Urban Operas will bring communities together to create a site-specific libretto from start to finish
Three new projects launched by Music and Theatre For All3:35, 12th October 2020
UK charity Music and Theatre For All (MTFA) has announced the launch of three major new projects, supported by a grant from the Arts Council.
The projects have been designed to respond to the coronavirus pandemic and each hinges on the idea that sharing the process of creating high quality music and theatre has a vital part to play in the recovery of our society and economy. All three projects provide employment and engagement opportunities.
- Urban Operas: This project will bring participants together across individual UK boroughs and cities for one year, during which time they will create their own show. The participants, including school children, youth groups, choirs and families, will work with industry professionals to develop a libretto based on local stories. At the end of the year, the city will have a site-specific opera by the people who live there. MTFA hopes to bring Urban Operas to a number of cities over the next 20 years, starting in the London Borough of Culture Lewisham in 2022.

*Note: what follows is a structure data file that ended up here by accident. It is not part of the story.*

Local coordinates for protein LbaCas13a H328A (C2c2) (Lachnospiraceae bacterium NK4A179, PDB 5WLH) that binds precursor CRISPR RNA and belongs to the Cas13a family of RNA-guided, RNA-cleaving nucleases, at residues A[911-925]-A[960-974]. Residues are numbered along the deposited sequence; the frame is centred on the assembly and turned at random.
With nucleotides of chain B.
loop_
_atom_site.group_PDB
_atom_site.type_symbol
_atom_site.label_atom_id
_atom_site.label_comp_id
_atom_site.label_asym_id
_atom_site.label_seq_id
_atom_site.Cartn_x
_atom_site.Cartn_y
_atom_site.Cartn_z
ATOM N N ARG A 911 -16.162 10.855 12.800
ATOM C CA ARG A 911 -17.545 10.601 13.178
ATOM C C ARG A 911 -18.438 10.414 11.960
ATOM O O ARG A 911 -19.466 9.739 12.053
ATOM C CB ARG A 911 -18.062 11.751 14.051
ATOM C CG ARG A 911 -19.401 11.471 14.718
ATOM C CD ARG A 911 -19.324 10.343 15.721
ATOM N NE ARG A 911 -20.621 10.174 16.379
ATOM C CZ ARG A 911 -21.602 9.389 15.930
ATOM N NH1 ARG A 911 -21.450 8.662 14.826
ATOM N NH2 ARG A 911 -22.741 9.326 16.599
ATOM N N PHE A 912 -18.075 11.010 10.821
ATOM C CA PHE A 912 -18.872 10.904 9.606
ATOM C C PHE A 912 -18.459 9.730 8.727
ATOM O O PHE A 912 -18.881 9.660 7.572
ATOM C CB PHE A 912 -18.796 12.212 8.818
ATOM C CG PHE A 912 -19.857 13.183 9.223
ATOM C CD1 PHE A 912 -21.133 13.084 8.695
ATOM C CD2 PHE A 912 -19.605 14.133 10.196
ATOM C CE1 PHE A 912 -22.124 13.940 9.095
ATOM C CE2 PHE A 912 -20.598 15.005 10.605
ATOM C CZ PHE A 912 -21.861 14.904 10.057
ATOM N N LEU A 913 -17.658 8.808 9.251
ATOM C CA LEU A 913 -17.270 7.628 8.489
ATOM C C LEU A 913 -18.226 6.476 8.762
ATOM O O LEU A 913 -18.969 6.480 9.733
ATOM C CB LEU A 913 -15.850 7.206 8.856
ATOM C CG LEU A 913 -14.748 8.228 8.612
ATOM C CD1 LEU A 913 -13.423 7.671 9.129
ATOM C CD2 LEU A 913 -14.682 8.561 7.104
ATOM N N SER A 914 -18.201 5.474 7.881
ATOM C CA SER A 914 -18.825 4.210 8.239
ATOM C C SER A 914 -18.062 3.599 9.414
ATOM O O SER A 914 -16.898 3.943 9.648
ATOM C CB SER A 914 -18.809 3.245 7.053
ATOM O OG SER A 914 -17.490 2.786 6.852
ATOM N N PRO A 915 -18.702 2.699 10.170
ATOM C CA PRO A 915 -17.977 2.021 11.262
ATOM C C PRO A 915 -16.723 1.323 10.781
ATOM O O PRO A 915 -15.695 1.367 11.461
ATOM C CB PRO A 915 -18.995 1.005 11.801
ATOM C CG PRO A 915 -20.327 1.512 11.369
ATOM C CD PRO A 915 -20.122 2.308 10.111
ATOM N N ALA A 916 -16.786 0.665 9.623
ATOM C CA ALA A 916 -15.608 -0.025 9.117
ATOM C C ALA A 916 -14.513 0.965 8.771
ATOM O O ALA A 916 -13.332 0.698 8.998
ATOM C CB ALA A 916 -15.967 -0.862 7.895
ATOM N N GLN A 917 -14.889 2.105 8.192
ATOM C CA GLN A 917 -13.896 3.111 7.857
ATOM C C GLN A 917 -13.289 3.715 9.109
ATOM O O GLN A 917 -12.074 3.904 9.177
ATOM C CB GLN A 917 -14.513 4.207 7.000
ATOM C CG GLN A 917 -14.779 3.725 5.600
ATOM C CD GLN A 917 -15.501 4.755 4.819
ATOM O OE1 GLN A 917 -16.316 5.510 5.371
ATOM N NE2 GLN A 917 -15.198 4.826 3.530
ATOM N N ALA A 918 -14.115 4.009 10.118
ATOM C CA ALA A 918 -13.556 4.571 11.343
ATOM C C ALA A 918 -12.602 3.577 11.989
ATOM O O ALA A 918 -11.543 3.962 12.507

- The Secret Library: This is a new opera inspired by the true story of underground rebel fighters who created a secret library in Syria in 2014. It will be made in collaboration with Syrian refugees through Together Production’s Sing for Freedom Choir and Orchestra of Syrian Musicians, who will be part of the development process.
- Schubert 200: Celebrating the historical approach to Schubert’s three song cycles, in which friends dressed up, recited poetry and brought different instruments, this project will create engaging, visually creative performances of each cycle. Puppets and unusual instruments will be used and MTFA will tour each of the cycles to coincide with their respective 200th anniversaries (2023, 2027 and 2028).
MTFA founder and artistic director Thomas Guthrie said, ‘Music and storytelling have a unique ability to draw together a multitude of different elements and people in moments that can integrate, identify and inspire communities. These three ambitious projects, the first of many, will address the areas that most need change, care and investment: opera’s role as an elemental human method of storytelling; the opportunities it presents to tell emotionally powerful new stories, and the need for established classics to be reinvented and made available to all.’